The House of Commons Science and Technology committee have just concluded an inquiry into science communication. One of those who presented evidence was David Whitehouse of the Global Warming Policy Foundation.
David Whitehouse’s evidence focussed mainly on science journalism, and some of what he presented was quite reasonable. It would be nice if science journalism didn’t so often involve simply copying university press releases (not all do, but it does seem quite common). Would be good if science journalists did a bit more actual investigation (although some are very good). However, the most amazing part of his evidence was his final point:
Some argue that free speech does not extend to misleading the public by making factually inaccurate statements. But it does. ………….. the freedom of speech principle does not mean that you have to be factually accurate. …… If someone says something others deem inaccurate then demand a say, not their silence. Whatever one’s stance one should criticise, highlight errors, make a counterbalancing case if it will stand up, but don’t censor, even by elimination. …..
Technically, I think he’s correct; with some exceptions, people are allowed to say things that are not true. What, of course, the above ignores is that this has little to do with freedom of speech. Our right to say certain things, does not mean that doing so is somehow acceptable. There are societal norms, which means that even if we are legally allowed to say and do things, we often choose not to. For example, we don’t typically go around saying nasty things about other people, even if they’re true. Similarly, we expect an organisation that claims to be providing information to the public, and to policy makers, to be presenting information that they at least regard as being true (i.e., they’re not being intentionally dishonest). In some cases, the latter can be required in order to maintain a certain status.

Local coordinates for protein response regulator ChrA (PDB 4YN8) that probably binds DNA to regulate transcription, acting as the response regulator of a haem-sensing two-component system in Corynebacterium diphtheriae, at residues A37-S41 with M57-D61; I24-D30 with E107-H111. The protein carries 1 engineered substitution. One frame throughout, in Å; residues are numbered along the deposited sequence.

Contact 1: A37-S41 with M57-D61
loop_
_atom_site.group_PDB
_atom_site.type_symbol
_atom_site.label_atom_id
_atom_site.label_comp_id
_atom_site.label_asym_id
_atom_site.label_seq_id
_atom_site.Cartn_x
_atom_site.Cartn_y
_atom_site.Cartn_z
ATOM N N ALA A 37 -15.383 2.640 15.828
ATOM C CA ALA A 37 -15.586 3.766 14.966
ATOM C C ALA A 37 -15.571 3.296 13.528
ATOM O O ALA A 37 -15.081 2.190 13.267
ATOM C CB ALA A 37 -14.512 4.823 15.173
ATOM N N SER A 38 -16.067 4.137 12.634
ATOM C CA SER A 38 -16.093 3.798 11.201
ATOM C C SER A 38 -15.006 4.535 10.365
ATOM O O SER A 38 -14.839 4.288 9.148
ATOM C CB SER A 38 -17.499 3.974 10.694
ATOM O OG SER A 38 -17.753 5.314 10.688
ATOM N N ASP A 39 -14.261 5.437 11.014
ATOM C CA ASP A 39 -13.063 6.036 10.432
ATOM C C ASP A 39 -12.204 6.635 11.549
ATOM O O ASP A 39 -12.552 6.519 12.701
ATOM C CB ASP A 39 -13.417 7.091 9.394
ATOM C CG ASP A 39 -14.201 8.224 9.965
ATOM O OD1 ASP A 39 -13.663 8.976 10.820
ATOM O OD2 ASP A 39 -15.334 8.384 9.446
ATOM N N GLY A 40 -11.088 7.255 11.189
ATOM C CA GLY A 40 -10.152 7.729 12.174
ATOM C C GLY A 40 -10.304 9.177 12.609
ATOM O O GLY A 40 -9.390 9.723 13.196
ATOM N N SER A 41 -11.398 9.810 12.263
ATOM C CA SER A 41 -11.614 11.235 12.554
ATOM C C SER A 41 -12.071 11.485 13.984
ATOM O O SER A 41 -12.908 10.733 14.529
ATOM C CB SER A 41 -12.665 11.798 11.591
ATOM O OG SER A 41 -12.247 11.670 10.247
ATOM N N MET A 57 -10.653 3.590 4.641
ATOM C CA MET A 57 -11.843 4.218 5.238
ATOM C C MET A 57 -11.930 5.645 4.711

So, yes, freedom of speech may allow for people, and organisations, to mislead the public, but as a society we mostly expect that people, and organisations, do not intentionally do so. What’s maybe more interesting about the above quote is the implication that even if some are intentionally misleading the public, those who respond should aim to do so in a reasonable/responsible manner. It’s essentially suggesting that even if they behave in some socially unacceptable manner, that the response should still be socially responsible.
This is the fundamental issue, though; if you feel free to violate societal norms, then you should expect others to do the same. You can’t give yourself the freedom to do so, while expecting others to not do so (okay, you can – of course – argue for this, but it would be silly to expect it). However, this kind of thing seems rather common. Many of the complaints about the public climate science debate appear to be more about discouraging criticism than about any real desire to improve the dialogue.
Similarly here, we have an argument that people should respond responsibly in cases where another party may be intentionally misleading the public and policy makers. Well, there may be cases where a reasoned response would be the optimal way to respond. There will be others, however, where calling them liars (or whatever other descriptor may seem most suitable) may be both justified and optimal. If it’s clear that the other parties are behaving dishonestly, and are not actually even trying to present credible information, then responding as if they are may simply make their obviously disingenuous arguments seem far more credible than they actually are. The problem, of course, is that sinking to their level then makes one no better than they are, so it is a very fine balancing act.